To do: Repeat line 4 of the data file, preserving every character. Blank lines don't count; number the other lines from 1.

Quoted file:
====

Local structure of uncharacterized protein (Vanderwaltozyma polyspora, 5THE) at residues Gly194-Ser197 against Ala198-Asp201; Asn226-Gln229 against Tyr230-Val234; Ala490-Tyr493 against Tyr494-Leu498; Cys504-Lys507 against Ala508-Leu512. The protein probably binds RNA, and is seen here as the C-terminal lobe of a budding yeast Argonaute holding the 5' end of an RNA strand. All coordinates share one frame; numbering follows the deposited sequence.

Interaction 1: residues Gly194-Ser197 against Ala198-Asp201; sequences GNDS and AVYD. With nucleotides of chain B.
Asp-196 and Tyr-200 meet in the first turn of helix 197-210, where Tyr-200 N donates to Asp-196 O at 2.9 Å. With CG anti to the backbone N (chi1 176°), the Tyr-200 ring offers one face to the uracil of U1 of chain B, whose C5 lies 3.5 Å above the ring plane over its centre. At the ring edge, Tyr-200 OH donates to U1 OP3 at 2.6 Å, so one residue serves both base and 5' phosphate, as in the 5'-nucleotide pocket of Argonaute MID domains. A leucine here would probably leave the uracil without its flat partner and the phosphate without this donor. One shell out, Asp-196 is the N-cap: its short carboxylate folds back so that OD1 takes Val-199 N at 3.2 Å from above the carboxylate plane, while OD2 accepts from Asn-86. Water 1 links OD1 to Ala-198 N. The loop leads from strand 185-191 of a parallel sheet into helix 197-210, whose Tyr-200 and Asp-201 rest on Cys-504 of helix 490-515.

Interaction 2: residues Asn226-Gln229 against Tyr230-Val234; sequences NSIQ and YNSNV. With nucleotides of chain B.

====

Interaction 2: residues Asn226-Gln229 against Tyr230-Val234; sequences NSIQ and YNSNV. With nucleotides of chain B.